Jealousy. Lies. Bitterness. Favoritism. Sibling squabbles. A good family therapist could have saved Jacob, Joseph and the whole family a lot of trouble. Suppose Jacob had learned not to show favorites among his sons, and to appreciate each one for who he was. What if Joseph had learned not to be such a button-pushing brat? And what if the brothers had practiced not letting him get under their skin? The whole story of our faith might have changed.
Find the scripture here.
Read the Working Preacher commentary here.
Of all people, Jacob, now named Israel, should understand the destruction ahead when a parent loves one child more than another. Jacob was once the younger brother who took the elder brother’s place, and now he has made one of his younger sons a favorite over the older brothers. Joseph, the spoiled young son of the father’s old age, is sure enough of his father’s affection to lord it over his brothers. He is seventeen, the story says, a young adult, old enough to know better, but he still runs to his father to tattle on his brothers. His dream that they will one day bow down to him adds to their rage. The angry brothers in this story echo the fury between Jacob and his own brother, Esau.
The brothers are so angry with Joseph that they can hardly think straight. When the opportunity arises, they decide to kill him. No wait, they’ll rescue him. No, on second thought, they’ll sell him to some traveling traders. And so off Joseph goes, and they believe they’ll never see him again. They don’t confess the truth even when they see their father grieving day after day, believing the “evidence” that Joseph is dead. In the face of their father’s pain, they stay silent.
After many years, and more dreams, a famine forces the brothers to come to Egypt to seek food. A series of reunions happens, and finally the family is restored. Seeming wiser now, Joseph is deeply emotional about seeing his brothers again. As his long-ago dream promised, his brothers are now bowing to him. Instead of reveling in that, Joseph wants something different now. He seeks the long-lost connection with his family, knowing that what he didn’t value before has now become precious.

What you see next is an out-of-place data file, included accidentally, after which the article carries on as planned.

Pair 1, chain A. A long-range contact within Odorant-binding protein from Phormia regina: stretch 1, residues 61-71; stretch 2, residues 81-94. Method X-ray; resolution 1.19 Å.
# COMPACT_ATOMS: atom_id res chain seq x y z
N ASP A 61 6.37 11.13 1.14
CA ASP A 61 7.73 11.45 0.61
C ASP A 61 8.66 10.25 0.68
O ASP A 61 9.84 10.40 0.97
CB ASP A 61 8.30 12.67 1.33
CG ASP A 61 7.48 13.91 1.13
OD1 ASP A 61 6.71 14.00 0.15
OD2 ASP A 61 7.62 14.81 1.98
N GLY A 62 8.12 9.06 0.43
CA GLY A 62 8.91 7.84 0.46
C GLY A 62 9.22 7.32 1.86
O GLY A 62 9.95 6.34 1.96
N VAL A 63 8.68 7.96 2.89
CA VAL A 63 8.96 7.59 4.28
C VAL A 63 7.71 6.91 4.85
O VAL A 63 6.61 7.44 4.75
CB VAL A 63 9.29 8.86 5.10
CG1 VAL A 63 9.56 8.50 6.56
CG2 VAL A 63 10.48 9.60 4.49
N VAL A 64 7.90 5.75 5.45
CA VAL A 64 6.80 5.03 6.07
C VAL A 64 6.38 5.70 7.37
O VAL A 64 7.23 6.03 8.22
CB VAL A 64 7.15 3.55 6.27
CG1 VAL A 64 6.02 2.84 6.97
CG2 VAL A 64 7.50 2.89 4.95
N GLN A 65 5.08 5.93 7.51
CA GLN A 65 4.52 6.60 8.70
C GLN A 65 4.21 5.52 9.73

Looking back over the turbulent decades since their last meeting, Joseph announces that the plans they constructed for evil, God has used for good. He offers his brothers a word of forgiveness, but the word also holds the echoes of the old relationship. Joseph tells them, “have no fear; I myself will provide for you and your little ones.’ In this way he reassured them, speaking kindly to them.” If they’re seeking a family bond where all of the brothers are now equal, now that their father has died, that still hasn’t happened.
The story gives us an important part of Israel’s history as a people, and tells us about our ancestors in faith. At the heart of the story is one fractured family, and God’s redemptive and gracious work. The family ends the story as they started it – imperfect and anxious. We can see clearly that this family at the foundation of our faith is much like our own families, and that God’s plans to continue to unfold through wildly imperfect people.
- As the brothers conspire to get rid of Joseph, they say “and we shall see what will become of his dreams.” Joseph’s dreams circle around to fruition, but not in the way he imagined. What dreams – either waking dreams or sleeping dreams – have come to life in unexpected ways for you? For your community of faith?
- What dream of God’s is your faith community seeking to bring to life?
- In this story, God’s plans take decades to be revealed, and there’s pain and grief along the way that are not erased by the ending of the story. How long do we have to wait for the unfolding of God’s purposes? What do we do while we wait? Can we give the pain we experience its own meaning, in our stories?
- Faith communities often act out family dynamics, with bossy older siblings and free-spirited younger siblings reprising familiar roles. Do you notice people in your community returning to old roles? Do times of stress or worry kick you back into familiar patterns of your own? Do you sense God at work in any of that?
- Have you experienced being someone’s favorite child? Or being the less loved child? How did that experience motivate you, or stunt you? One of the redeeming experiences of faith is that we are all God’s favorite child. Has this filled in any broken places for you, or someone you know?
Where are your thoughts taking you this week? We’d love to hear your ideas, and to continue the conversation in the comments below.
Rev. Mary Austin is the pastor of Westminster Church, a multi-cultural Presbyterian church in the city of Detroit. She blogs from time to time at Stained Glass in the City.
The image is “Joseph Thrown in the Pit,” artist unknown, from the Vanderbilt Library of Art in the Christian Tradition.
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